Historiae animalium Liber III qui est de avium natura.
Zürich: Christoph Froschauer, 1555.
Folio: 37.8 x 25 cm. , 779 p. Collation: a-c6 (c6 blank and present), a-z6, A-Z6, Aa-Tt6.
Illustrated with 217 fine woodcuts of birds. Bound in contemporary blind-tooled calfskin over beveled wooden boards (lacking clasps but with catch-plates preserved, sympathetic restorations to leather of spine, corners, and turn-ins, a few small portions of the leather of the boards patched, minor cracks or small defects to the leather along the spine (not affecting the hinge). The rich tooling includes decorative rolls of John the Baptist, King David, Lucretia (signed HW), and an unusual tool of a bare-breasted Venus with her son Cupid hovering above her.
A fine copy with broad margins, the text in fine condition with minor cosmetic faults: title page lightly soiled and with two closed tears; a few additional mended marginal tears in the text (lvs. f5, z6, A1, C2, Ll4, Tt5-6), not affecting the text or illustrations; occasional light marginal damp-staining or light soiling; a slightly darker damp-stain to the lower blank margin of the three opening gatherings, a few tiny wormholes and light soiling to the final few leaves.
A fine copy of the first edition of Conrad Gessner’s landmark book of birds "De avium natura”(1555), the third published volume of his lavishly illustrated encyclopedia of animals, considered “the basis of modern zoology” (Horblit). The 217 illustrations, which Gessner considered an essential part of his work, are the work of Hans Asper, Johann Thomas, and Lukas Schrön.
Conrad Gessner’s “Historia Animalium” is a landmark in the study of the animal kingdom. Drawing on a wealth of authorities both ancient and modern and illustrating his works with highly detailed and –to the degree possible- accurate woodcuts of the animals that he described, Gessner set a new standard for zoological literature. His encyclopedia eclipsed all other attempts at a comprehensive work on the subject, displacing Aristotle’s own “Historia Animalium” and substituting for it a tour-de-force of Renaissance humanist science.
Gesner’s work covered “all known animals, including mythical and imaginary beasts, and newly 'discovered' creatures from the far north, the New World, and the East Indies.” The work was first published in four volumes in Zurich, 1551-1558. Vol. 1, “De quadrupedibus viviparis” covered quadrupeds bearing live young; Vol. 2, “De quadrupedibus oviparis”, egg-laying quadrupeds; Vol. 3, “De avium natura”, birds; and Vol. 4, “De aquatilibus”, fish and other aquatic animals. A fifth volume, “de Serpentium natura” on snakes, imaginary serpents, and scorpions, appeared posthumously in 1587.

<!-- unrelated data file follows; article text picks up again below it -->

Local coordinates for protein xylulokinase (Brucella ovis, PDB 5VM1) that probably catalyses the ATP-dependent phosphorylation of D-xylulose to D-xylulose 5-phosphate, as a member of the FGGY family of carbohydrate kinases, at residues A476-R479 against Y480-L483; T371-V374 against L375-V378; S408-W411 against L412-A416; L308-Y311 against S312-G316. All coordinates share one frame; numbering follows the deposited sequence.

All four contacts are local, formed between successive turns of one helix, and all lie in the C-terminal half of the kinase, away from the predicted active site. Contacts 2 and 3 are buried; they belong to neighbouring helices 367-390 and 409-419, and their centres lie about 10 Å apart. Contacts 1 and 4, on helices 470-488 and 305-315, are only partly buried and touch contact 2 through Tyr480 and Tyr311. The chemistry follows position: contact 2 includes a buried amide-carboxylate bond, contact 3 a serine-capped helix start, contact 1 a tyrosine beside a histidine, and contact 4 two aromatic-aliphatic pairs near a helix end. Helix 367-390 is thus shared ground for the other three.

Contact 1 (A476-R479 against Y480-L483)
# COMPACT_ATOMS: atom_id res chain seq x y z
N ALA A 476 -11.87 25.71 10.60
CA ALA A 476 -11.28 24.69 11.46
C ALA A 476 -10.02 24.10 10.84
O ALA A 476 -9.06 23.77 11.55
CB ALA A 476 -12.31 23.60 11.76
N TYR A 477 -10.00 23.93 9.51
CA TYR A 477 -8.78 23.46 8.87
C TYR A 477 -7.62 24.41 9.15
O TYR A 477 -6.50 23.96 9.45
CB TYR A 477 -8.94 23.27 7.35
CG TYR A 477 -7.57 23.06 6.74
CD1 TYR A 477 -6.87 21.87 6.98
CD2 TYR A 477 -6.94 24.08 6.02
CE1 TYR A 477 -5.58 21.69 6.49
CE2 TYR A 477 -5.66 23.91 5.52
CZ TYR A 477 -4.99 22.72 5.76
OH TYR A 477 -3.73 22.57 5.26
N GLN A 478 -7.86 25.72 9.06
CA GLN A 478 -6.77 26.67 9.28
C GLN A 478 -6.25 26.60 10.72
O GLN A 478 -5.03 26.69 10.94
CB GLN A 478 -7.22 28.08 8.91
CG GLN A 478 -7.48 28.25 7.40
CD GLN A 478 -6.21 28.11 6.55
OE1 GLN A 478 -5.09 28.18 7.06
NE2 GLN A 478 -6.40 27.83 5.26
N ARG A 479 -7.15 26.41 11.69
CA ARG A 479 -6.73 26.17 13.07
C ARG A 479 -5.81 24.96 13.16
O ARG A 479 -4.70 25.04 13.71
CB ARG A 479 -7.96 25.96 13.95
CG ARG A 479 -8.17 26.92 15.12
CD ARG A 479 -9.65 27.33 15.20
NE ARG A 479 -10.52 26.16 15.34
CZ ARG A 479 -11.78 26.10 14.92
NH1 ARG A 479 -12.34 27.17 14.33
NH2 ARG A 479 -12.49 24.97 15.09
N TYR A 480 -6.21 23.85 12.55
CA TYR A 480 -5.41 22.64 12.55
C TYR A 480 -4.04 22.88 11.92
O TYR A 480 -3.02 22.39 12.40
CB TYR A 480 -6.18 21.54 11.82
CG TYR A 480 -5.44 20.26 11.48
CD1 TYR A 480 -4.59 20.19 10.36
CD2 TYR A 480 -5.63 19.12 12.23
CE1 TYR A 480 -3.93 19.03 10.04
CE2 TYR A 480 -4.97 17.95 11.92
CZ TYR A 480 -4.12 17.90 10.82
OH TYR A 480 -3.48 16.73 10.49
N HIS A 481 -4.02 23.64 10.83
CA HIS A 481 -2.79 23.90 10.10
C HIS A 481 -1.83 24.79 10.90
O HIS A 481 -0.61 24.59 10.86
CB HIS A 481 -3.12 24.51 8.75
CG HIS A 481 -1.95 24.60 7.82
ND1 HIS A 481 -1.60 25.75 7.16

A Network of Exchange:
With each successive volume, Gessner solicited his readers for specimens, descriptions, and drawings of animals, with the promise of recognition for those contributions. In the preface to the book of birds, Gessner lists the names of those who had provided material for the volume and then made his appeal, which gives information on the way the network of exchange among naturalists functioned.
“In the front matter to this volume Gessner cast his widest appeal yet, after the catalogue of learned men who helped, addressing all readers in a general plea for contributions, but targeting especially those in far-flung locations like Spain and the remote regions of Scandinavia from which he had little material: ‘I ask that all learned men in remote regions who might come across these books, first, be fair and benevolent judges, then if they have something to correct or add with new descriptions or images or to illustrate in some other way, that they do so honestly and generously and rapidly.’ Gessner assured readers that, even if they could contribute just one thing, it would be most welcome. Gessner explained how readers wishing to send him something should find a merchant in their hometown who frequented the fairs of Antwerp, Venice, Lyon, or Frankfurt; there, their merchant could pass on to a merchant from Zurich material to reach Gessner. Gessner promised to answer by the same route in reverse ‘to the learned and generous men who will tell me their name and to whom I can express my gratitude in writing or by sending them something they would desire.’ Gessner thus offered to fill a request in return, in case getting thanked in print was not reward enough.”(Blair, Humanism and Printing in the Work of Conrad Gessner, Renaissance Quarterly Vol. LXX, No. 1, p. 18-21)
The names of those who furnished material for the birds volume are given on preliminary leaf b6. They include Ulisse Aldrovandi, the preeminent Italian naturalist of the 16th c.; the French zoologist and anatomist Guillaume Rondelet (whose landmark work on fishes, published in 1554, receives mention); the Prussian botanist Melchior Wieland (Guilandinus); the anatomist -and friend of Vesalius- John Dryander; and the English humanist physician John Caius, who was invaluable for gathering information on English birds.
Wellisch, Conrad Gessner, A Bio-bibliography, A25.1; Horblit, 100 Books Famous in Science, 39; Sparrow, Milestones of Science, 83; Adams G-535; Nissen, IVB 349; Anker, Bird Books and Bird Art An Outline of the Literary History and Iconography of Descriptive Ornithology, p. 10-11; PMM 77